Introduction (for those new to this website):
Tamara Rubin is a federal-award-winning independent advocate for consumer goods safety and a documentary filmmaker. She is also a mother of Lead-poisoned children, her sons were acutely Lead-poisoned in 2005. Since 2009 Tamara has been using XRF testing (a scientific method used by the U.S. Consumer Product Safety Commission) to test consumer goods for toxicants (specifically heavy metals), including Lead, Cadmium, Mercury, Antimony, and Arsenic. All test results reported on this website are science-based, accurate, and replicable. Items are tested multiple times, to confirm the test results for each component. Tamara’s work was featured in Consumer Reports Magazine in February of 2023.
The picture below is a promotional image from Nuk demonstrating they clearly understand that the component with Lead painted designs on these bottles will be held/touched daily by babies:
This post was written to provide additional supporting data to go with the following three posts – each numbered item below is a link to that original post:
- Post written in February 2019 about Lead paint found on NUK brand glass baby bottles.
- Post written in June of 2021 about Lead paint found on NUK brand glass baby bottles.
- Post written on December 18, 2021, about Lead paint found on NUK brand glass baby bottles.
XRF test results for the exterior painted design of the bottle pictured.
Reading on the painted design for the bottle pictured.
- Lead (Pb): 14,600 +/- 100 ppm
- Cadmium (Cd): 168 +/- 4 ppm
- Mercury (Hg): 38 +/- 8 ppm
- Bromine (Br): non-detect
- Chromium (Cr): non-detect
- Cobalt (Co): 102 +/- 19 ppm
- Copper (Cu): 31 +/- 9 ppm
- Titanium (Ti): 15,000 +/- 500 ppm
- Zirconium (Zr): 697 +/- 9 ppm
- Niobium (Nb): 211 +/- 8 ppm
- Indium (In): 10 +/- 3 ppm
- Platinum (Pt): 251 +/- 27 ppm
- No other metals were detected in consumer goods mode.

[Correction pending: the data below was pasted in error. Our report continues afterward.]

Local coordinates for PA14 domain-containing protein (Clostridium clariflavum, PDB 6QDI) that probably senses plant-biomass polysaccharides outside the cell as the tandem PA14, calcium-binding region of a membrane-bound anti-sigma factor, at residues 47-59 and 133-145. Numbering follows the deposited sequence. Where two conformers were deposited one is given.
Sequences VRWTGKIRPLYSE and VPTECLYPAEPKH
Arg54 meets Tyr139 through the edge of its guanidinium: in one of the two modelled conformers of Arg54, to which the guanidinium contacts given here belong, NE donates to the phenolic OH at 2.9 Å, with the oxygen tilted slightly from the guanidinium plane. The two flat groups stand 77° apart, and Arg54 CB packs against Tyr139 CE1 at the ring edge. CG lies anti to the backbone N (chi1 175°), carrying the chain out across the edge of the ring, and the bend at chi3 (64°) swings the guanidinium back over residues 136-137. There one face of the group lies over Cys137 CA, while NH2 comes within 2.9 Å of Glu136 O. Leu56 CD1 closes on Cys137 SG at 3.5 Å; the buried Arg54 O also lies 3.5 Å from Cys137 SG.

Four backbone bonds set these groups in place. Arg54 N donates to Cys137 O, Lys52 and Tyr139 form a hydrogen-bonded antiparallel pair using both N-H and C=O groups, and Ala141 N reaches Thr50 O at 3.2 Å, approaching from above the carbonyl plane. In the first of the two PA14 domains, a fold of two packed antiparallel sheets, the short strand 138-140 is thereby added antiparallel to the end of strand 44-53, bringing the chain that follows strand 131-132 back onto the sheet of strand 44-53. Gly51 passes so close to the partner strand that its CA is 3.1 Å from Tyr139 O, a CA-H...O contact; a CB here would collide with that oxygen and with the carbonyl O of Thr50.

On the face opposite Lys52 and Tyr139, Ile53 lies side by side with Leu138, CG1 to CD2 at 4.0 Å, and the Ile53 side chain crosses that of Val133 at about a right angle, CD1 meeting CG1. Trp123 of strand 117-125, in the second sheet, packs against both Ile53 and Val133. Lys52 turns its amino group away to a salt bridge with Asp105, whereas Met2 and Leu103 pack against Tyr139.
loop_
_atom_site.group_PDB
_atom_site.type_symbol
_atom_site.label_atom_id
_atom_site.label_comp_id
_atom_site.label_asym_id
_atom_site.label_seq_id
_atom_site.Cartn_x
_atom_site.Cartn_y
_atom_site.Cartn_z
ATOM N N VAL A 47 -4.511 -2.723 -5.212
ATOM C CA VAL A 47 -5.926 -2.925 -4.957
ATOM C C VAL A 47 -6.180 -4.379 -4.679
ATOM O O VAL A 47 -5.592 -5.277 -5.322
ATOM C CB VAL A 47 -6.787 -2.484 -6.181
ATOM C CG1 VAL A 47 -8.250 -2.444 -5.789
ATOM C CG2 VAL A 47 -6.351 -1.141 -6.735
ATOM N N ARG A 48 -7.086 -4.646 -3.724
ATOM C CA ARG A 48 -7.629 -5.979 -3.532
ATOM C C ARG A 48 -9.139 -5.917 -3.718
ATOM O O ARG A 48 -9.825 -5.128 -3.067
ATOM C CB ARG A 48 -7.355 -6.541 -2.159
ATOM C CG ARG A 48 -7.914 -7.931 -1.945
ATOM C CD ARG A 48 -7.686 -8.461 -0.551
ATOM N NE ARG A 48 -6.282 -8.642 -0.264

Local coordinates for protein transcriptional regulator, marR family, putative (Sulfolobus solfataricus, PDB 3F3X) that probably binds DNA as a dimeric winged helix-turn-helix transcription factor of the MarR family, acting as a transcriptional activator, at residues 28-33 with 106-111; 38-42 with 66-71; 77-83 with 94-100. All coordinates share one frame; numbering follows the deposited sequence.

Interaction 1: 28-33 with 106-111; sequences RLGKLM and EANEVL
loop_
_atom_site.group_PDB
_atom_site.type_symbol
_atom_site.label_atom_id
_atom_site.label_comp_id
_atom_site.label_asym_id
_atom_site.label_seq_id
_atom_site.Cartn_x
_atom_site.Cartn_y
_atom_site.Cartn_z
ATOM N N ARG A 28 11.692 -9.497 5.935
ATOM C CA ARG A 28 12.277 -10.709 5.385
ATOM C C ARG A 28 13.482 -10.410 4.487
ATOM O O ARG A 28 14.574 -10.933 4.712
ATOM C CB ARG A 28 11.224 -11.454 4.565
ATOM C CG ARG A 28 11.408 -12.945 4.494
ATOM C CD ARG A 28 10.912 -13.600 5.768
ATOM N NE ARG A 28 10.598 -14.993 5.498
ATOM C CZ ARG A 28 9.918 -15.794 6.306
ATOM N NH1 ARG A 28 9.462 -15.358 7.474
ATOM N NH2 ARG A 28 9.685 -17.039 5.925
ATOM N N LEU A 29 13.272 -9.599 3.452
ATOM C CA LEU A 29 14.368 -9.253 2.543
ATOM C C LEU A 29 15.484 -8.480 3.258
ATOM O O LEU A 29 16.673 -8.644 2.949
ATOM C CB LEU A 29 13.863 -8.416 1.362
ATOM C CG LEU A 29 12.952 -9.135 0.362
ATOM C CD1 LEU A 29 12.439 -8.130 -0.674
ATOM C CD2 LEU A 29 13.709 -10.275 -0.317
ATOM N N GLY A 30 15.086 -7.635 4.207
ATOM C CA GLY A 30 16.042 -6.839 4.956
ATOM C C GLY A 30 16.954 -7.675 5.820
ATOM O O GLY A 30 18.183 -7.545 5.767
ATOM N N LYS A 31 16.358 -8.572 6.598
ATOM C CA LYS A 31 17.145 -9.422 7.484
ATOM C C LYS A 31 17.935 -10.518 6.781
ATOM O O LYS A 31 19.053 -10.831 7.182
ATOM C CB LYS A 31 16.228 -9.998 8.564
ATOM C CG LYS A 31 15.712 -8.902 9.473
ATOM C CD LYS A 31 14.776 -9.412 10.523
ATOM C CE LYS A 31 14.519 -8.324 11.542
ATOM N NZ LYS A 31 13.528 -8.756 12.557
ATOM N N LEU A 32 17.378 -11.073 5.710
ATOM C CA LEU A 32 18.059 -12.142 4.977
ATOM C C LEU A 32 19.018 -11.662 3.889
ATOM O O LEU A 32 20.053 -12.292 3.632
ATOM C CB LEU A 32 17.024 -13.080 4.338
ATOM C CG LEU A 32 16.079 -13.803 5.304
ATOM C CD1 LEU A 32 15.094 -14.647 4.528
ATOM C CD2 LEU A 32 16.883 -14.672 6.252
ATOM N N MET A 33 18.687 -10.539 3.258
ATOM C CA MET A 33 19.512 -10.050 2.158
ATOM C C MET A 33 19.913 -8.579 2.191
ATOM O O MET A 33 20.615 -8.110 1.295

All test results reported on this website are for tests done multiple times for each component (to confirm the levels found.) Test results are science-based, accurate, and replicable.
NOTE: Don’t despair! There are LEAD-FREE choices out there (see links below) — the point of sharing these test results is to raise awareness of the concern. As parents of infants, we should never have to make this choice. All baby food containers and baby bottles should be Lead-free.
Thank you for reading. Thank you for sharing my posts. Please help me beat the social media censoring algorithms and help me inform parents everywhere that their glass baby bottles may be painted with Lead paint. If you have questions about YOUR brand of baby bottles (and you have not been using a NUK-brand glass bottle), please type the brand name of your bottle in the search bar here on this website and you can find out if I have tested examples from this brand (and can read the test results for each component). Several of the brands I have tested are also listed in the links in the next section of this post.
To read more on LeadSafeMama.com about this topic check out the following links:
- More Nuk baby bottle patterns I have tested + communications.
- More baby bottles I have tested + communications.
- Avent baby bottle test results.
- Pura Kiki baby bottle test results + communications.
- Green Sprouts sippy cup/baby bottle test results + communications.
- Dr. Brown’s baby bottles
- LifeFactory Baby Bottles
- Evenflo Glass Baby Bottles
- Hevea Baby Bottles
- Jervis & George Glass Baby Food Storage
- Ball Brand Glass Baby Food Storage
- Weck Brand Glass Baby Food Storage
- Baby Bottle Recommendations (Lead-Free!) on www.ShopLeadSafeMama.com
- Baby Food Storage Recommendations.
Owner – Lead Safe Mama, LLC
Mother of Lead poisoned children.